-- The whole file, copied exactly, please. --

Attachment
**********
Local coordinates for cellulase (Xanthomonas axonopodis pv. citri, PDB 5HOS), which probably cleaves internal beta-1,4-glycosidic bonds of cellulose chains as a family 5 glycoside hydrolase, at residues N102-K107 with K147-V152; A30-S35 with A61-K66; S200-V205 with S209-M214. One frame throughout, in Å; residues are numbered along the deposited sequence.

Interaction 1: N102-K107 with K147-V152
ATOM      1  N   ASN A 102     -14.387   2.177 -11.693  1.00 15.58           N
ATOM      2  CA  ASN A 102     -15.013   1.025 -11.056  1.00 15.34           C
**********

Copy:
Local coordinates for cellulase (Xanthomonas axonopodis pv. citri, PDB 5HOS), which probably cleaves internal beta-1,4-glycosidic bonds of cellulose chains as a family 5 glycoside hydrolase, at residues N102-K107 with K147-V152; A30-S35 with A61-K66; S200-V205 with S209-M214. One frame throughout, in Å; residues are numbered along the deposited sequence.

Interaction 1: N102-K107 with K147-V152
ATOM      1  N   ASN A 102     -14.387   2.177 -11.693  1.00 15.58           N
ATOM      2  CA  ASN A 102     -15.013   1.025 -11.056  1.00 15.34           C